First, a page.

Category: Early career researchers

Six factors influencing academic writing productivity and satisfaction

Writing satisfaction is strongly linked to publishing productivity and, potentially, career success. Chris Smith reports on research investigating the tools and systems academics from all career stages use to keep writing and publishing. Age, experience, and having a sense of certainty about what sort of writing system suits you and your life are all important to productivity and overall satisfaction. […]

Team-based PhDs would address the isolation caused by current doctoral programmes and improve the efficiency, quality and impact of research

Most PhD students think of their doctorate as a lone undertaking. This may be why a high proportion leave graduate school without finishing, and has also been identified as a contributing factor to the mental health problems experienced by many PhD students. Julian Kirchherr argues that tackling the PhD as a team project would be more beneficial. The team would […]

How to build value into the doctorate – ideas for PhD supervisors

PhD graduates make valuable contributions to society and its organisations. But what of the value of the doctorate to the graduates themselves? Kay Guccione and Billy Bryan questioned how graduates, as individuals, experience benefit from their doctorate and how they perceive its value. Findings reveal that graduates do consider their doctorate to have been worth it – in ways beyond […]

It is advisor attitudes that are likely to shape students’ attitudes towards questionable research practices

In debates on the validity of academic research findings, focus has been drawn to so-called questionable research practices, commonly understood to encompass a laundry list of behaviours that can increase the likelihood of statistically significant (and so more publishable) results. Anand Krishna and Sebastian M. Peter report on research examining attitudes to questionable research practices among students who have recently […]

Internal vs. external promotion, part two: seven advantages of internal promotion, plus some general tips for both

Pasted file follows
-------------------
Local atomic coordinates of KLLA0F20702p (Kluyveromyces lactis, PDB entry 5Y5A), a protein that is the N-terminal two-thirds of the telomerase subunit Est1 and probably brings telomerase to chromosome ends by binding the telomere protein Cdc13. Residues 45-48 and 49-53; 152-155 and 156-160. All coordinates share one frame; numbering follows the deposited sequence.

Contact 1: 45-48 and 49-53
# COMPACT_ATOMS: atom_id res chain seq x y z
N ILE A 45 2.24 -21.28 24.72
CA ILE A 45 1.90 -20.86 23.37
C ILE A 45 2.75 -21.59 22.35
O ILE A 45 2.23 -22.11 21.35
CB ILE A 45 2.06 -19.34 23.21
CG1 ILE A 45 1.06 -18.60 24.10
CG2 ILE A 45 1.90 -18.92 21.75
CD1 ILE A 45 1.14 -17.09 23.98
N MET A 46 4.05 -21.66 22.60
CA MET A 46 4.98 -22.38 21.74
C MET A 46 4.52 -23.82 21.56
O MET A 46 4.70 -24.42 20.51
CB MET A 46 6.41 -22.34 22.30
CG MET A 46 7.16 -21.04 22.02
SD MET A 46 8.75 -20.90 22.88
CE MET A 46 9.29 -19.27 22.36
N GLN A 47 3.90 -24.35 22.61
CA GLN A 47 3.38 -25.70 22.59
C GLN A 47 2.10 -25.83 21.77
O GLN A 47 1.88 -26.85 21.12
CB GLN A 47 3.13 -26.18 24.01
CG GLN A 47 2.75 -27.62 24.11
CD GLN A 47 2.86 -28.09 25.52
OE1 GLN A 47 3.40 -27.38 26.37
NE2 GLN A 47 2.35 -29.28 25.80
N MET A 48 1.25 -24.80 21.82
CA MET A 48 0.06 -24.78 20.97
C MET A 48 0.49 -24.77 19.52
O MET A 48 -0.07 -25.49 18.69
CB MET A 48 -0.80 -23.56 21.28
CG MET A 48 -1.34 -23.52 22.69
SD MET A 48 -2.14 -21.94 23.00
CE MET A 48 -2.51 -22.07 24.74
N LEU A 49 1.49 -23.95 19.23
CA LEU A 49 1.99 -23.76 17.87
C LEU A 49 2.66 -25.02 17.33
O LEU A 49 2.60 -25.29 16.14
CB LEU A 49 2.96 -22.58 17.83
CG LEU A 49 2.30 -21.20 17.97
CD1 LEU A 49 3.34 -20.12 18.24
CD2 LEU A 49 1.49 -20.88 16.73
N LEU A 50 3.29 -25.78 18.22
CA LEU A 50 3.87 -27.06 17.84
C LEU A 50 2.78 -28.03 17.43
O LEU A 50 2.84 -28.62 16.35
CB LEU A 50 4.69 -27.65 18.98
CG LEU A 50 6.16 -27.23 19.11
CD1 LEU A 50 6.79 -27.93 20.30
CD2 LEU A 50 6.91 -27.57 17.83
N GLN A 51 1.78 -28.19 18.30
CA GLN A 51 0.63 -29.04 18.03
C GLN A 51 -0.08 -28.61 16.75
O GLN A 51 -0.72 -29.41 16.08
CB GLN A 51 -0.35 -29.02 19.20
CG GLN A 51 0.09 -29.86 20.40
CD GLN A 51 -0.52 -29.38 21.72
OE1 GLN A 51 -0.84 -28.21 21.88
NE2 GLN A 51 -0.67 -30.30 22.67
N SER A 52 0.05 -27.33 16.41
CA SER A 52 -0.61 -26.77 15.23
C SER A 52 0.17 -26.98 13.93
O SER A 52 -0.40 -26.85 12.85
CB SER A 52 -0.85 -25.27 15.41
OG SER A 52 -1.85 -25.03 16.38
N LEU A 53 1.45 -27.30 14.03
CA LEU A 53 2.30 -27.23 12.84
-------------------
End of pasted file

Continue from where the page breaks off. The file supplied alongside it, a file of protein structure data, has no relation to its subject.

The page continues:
In the second and final part of a series considering the relative merits of pursuing internal or external promotions, Anne-Wil Harzing sets out why seeking advancement internally might be a more attractive option, again highlighting seven specific reasons. The series concludes with some more general tips for promotion applications, including how to harness your experience submitting to academic journals. The […]

Internal vs. external promotion, part one: seven reasons why external promotion is easier

Climbing the academic career ladder can be a slow, frustrating, and opaque process. Some academics may be unsure whether to seek promotion within their own institutions or to look to another university for advancement opportunities. In the first of a two-part series, Anne-Wil Harzing sets out the relative merits of pursuing internal or external promotions. This first instalment outlines seven […]

Collaborative research skills should be meaningfully incorporated into undergraduate programmes

Scientific research has changed, now being largely conducted in collaborative teams. However, undergraduate student training has not necessarily kept pace with these changes. In order to work effectively in collaborative settings, students need to develop not only the technical skills related to their discipline, but also communication and interpersonal skills needed to work in teams. Nora J. Casson reports on […]

Book Review: How to be a Happy Academic: A Guide to Being Effective in Research, Writing and Teaching by Alexander Clark and Bailey Sousa

In How to be a Happy Academic: A Guide to Being Effective in Research, Writing and Teaching, Alexander Clark and Bailey Sousa aim to support fellow academic workers at all career stages to become more efficient, successful and happier through focusing on fostering good habits over and above talent or skills. Eddy Li welcomes this insider perspective on seeing, doing and – most importantly – […]

Bright spots at the interface of science, policy and practice: the case (and need) for optimism

Achieving tangible impacts on policy and practice is not easy. But it’s made even harder by starting with a pessimistic outlook. Much of the academic discourse around the interface of science, policy, and practice has become dominated by negative language such as the science-policy “gap”, or “challenges” and “barriers” that must be overcome. Chris Cvitanovic makes the case for a […]

Playing the game: academics have bought into the competition and become complicit in their exploitation

The managerialist logic that has permeated universities has had a clear impact on academic work. To Senia Kalfa, Adrian Wilkinson and Paul J. Gollan, academia has become like a game, with academics competing with each other for just a handful of permanent positions and focused completely on accumulating the capital (publications, grant income, etc.) needed to secure one. Rather than […]